Science for Health
14 November 2012
Two new programme leaders track who joined the Institute in 2012 describe their new research programmes.
Veni Papayannopoulos and Max Gutierrez joined NIMR this year to set up new research programmes in infections and immunity, working on neutrophils and Mycobacterium tuberculosis, respectively.
Veni was born in Greece. He studied Biochemistry and Molecular Biology at Rutgers University (1998), where he worked with Ken Irvine on Drosophila development, and then in 2004 gained his PhD in Biochemistry from UCSF working with Wendell Lim on the regulation of actin dynamics. Subsequently he worked as a postdoc at the Max Planck Institute for Infection Biology, Berlin with Arturo Zychlinsky studying the formation of neutrophil extracellular traps.
Neutrophils are an essential part of the immune system. These phagocytes can fight infections extracellularly by releasing neutrophil extracellular traps (NETs) - web like structures made up of strands of chromatin, which are decorated with antimicrobial factors and can trap and kill a variety of pathogens. NETs are also suspected to trigger autoimmune disease and have been found in the vasculature during sepsis and thrombosis where they can interfere with blood flow and damage the cells that line up the blood vessels.
We are using human neutrophils and mouse models to understand the molecular mechanisms that drive NET release and NET function during infection and disease. We are also investigating neutrophil priming and the interplay of neutrophils with other cells of the immune system.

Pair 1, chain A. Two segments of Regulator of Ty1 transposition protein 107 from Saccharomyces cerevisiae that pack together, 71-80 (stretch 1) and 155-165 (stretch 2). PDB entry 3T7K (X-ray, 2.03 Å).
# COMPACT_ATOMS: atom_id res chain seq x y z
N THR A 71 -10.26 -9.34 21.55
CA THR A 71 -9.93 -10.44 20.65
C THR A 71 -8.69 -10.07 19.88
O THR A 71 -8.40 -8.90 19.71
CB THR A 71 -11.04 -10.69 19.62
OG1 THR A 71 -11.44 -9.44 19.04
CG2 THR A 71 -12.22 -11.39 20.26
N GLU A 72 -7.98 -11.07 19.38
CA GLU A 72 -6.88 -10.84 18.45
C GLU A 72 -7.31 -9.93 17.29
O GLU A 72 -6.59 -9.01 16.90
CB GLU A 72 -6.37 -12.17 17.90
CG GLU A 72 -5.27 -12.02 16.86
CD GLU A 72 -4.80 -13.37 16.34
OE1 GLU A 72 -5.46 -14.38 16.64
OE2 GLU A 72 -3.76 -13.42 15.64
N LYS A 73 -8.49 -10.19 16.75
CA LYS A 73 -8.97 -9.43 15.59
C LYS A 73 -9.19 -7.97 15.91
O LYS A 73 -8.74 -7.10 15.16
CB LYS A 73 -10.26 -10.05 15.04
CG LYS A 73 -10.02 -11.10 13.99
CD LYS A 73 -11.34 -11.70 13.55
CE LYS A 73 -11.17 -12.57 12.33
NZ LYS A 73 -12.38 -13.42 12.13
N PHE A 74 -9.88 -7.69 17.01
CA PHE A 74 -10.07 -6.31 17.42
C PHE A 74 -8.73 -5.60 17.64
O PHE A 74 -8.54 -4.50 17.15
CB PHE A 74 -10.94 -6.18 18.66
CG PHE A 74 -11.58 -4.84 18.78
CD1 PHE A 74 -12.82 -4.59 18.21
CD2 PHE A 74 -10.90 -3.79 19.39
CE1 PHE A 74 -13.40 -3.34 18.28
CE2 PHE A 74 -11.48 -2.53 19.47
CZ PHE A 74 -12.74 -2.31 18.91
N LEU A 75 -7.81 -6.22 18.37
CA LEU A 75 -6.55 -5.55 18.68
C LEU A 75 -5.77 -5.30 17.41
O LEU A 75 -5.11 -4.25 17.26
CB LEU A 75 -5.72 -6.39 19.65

Max was born in Argentina. He studied biochemistry and molecular biology at the University of San Luis, gaining his PhD in 2005 studying the role of autophagy in infection. After three years as a postdoctoral scientist working in mycobacterial phagosome dynamics in Gareth Griffiths’ lab at EMBL, Heidelberg, he moved to the Helmholtz Centre for Infection Research in Braunschweig, Germany as a head of a research group in phagosome biology.
Phagocytes, cells able to eat foreign particles, are a critical part of the immune defense. Phagocytosis is the process by which phagocytes ingest relatively big particles including microbes. The resulting intracellular vacuoles, termed phagosomes, undergo dynamic events that modify their contents and change the environment into a ‘microbial hell’. The extremely harsh conditions within the phagosome are central to its microbicidal function, representing the first line of defense against infection.
Certain pathogens such as Mycobacterium tuberculosis are able to convert the phagosome into a good place to live within eukaryotic cells. In fact, the key event during M. tuberculosis infection is the ability of this pathogen to survive within phagosomes in host cells. Living within phagocytes represents an advantage in many aspects, so intracellular bacteria somehow adapt to this long-term phagosome lifestyle and live within the cells.
The aim of my research is to give insights into a) the molecular mechanisms whereby M. tuberculosis manipulates the phagosomal environment and avoids killing by phagocytes and b) how host phagocytes eliminate mycobacteria. This is important to find possible therapeutic strategies that enhance this natural response.
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